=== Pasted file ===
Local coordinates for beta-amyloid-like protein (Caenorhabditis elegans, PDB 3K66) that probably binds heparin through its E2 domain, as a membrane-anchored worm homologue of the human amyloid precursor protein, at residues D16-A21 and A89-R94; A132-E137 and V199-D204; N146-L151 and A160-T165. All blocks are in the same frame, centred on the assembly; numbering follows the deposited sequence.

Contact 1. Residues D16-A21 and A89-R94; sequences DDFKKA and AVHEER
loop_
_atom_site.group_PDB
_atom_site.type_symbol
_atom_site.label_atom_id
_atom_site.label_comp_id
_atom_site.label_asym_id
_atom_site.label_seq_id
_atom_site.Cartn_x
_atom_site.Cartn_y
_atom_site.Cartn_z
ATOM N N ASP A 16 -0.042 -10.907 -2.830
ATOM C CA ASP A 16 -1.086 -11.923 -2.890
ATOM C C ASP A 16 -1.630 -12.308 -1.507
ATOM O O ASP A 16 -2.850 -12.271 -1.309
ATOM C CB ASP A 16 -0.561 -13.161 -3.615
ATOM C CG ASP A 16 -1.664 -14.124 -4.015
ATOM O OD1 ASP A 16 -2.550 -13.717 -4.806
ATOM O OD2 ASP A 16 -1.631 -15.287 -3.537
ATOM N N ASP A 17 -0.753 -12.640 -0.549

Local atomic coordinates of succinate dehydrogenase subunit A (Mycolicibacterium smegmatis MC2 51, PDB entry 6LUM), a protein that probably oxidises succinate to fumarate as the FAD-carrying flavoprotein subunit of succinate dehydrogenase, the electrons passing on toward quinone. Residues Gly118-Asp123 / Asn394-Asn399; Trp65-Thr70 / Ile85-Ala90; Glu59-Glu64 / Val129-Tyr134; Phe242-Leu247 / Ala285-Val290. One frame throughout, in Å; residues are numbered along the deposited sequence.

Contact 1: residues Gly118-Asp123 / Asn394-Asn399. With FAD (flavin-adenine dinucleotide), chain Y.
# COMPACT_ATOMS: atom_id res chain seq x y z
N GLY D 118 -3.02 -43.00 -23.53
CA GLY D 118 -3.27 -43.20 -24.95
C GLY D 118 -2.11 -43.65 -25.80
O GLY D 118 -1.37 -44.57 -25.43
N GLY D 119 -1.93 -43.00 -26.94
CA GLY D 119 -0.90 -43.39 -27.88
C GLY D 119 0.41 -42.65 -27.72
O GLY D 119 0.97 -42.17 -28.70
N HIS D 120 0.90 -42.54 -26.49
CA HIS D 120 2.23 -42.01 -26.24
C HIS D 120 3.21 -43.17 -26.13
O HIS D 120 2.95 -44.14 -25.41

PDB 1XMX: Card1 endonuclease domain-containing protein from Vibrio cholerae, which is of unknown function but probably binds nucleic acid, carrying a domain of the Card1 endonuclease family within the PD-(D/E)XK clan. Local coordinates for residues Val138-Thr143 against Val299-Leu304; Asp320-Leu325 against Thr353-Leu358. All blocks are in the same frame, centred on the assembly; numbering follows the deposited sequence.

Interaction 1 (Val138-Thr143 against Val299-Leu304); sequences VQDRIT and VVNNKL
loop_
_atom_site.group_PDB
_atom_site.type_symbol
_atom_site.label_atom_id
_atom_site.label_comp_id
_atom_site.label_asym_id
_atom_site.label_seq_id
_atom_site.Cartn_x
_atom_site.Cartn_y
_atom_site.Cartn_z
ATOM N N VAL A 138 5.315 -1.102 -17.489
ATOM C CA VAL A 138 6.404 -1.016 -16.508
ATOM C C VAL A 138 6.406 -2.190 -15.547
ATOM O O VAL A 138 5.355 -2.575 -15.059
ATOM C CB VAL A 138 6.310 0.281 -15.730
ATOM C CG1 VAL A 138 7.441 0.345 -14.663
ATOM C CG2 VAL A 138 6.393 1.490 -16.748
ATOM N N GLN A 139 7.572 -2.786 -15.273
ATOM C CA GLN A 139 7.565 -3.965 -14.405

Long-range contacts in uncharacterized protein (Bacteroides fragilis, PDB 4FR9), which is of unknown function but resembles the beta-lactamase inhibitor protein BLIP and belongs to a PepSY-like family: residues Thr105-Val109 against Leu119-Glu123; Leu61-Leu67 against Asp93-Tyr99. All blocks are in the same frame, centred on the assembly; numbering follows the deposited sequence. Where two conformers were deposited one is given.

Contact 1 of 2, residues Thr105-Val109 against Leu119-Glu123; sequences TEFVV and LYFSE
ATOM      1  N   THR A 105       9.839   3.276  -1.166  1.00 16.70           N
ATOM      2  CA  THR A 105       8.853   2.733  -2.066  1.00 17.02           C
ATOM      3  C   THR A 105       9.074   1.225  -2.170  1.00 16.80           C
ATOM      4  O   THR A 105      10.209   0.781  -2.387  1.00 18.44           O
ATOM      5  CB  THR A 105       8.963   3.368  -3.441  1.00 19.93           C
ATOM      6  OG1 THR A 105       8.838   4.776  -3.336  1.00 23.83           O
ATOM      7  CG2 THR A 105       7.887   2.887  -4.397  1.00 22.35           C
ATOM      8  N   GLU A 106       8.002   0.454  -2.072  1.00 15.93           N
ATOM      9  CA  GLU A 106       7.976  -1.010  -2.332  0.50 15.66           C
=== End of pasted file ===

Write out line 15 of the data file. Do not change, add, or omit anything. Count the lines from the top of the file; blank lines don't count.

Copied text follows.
ATOM C C ASP A 16 -1.630 -12.308 -1.507